provided to the users of the network by servers. Resources provided include data files, printers,
software, or any other items used by clients on the network.

• Network Interface Card - Each computer in a network has a special expansion card called a network
interface card (NIC). The NIC prepares(formats) and sends data, receives data, and controls data
flow between the computer and the network. On the transmit side, the NIC passes frames of data on
to the physical layer, which transmits the data to the physical link. On the receiver's side, the NIC
processes bits received from the physical layer and processes the message based on its contents.

• Local Operating System - A local operating system allows personal computers to access files, print
to a local printer, and have and use one or more disk and CD drives that are located on the computer.
Examples are MS-DOS, Unix, Linux, Windows 2000, Windows 98, Windows XP etc.

Components of Computer Network

• Network Operating System - The network operating system is a program that runs on computers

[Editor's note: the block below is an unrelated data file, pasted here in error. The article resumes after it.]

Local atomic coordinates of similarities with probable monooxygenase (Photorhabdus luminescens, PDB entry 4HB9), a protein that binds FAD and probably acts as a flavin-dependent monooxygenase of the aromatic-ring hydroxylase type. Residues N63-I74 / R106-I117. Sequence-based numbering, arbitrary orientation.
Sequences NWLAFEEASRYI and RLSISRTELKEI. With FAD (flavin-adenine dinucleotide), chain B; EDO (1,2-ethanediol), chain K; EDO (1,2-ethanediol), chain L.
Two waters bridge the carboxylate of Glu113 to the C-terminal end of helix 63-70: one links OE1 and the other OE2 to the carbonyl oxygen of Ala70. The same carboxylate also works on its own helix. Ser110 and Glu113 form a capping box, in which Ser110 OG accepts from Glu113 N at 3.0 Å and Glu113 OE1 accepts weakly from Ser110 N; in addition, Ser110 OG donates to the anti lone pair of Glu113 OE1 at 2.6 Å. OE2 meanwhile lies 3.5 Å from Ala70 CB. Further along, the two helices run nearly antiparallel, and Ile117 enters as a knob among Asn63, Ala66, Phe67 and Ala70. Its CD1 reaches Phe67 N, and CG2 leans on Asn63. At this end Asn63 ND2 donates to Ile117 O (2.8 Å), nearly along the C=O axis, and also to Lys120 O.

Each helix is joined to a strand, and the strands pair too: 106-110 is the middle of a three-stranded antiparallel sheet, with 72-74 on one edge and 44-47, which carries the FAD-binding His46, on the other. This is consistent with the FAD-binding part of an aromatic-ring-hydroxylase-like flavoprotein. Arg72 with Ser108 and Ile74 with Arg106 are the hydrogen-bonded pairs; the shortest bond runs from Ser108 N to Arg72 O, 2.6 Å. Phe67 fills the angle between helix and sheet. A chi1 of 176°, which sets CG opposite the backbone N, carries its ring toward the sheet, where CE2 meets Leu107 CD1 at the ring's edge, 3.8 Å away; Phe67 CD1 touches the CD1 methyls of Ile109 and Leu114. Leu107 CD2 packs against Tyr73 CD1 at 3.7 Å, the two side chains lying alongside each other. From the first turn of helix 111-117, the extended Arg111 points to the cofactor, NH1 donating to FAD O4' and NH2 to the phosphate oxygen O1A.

and servers, and allows the computers to communicate over the network.

• Hub - Hub is a device that splits a network connection into multiple computers. It is like a
distribution center. When a computer requests information from a network or a specific computer, it
sends the request to the hub through a cable. The hub will receive the request and transmit it to the
entire network. Each computer in the network should then figure out whether the broadcast data is for
them or not.
• Switch - Switch is a telecommunication device grouped as one of computer network components.
Switch is like a Hub but built in with advanced features. It uses physical device addresses in each
incoming messages so that it can deliver the message to the right destination or port.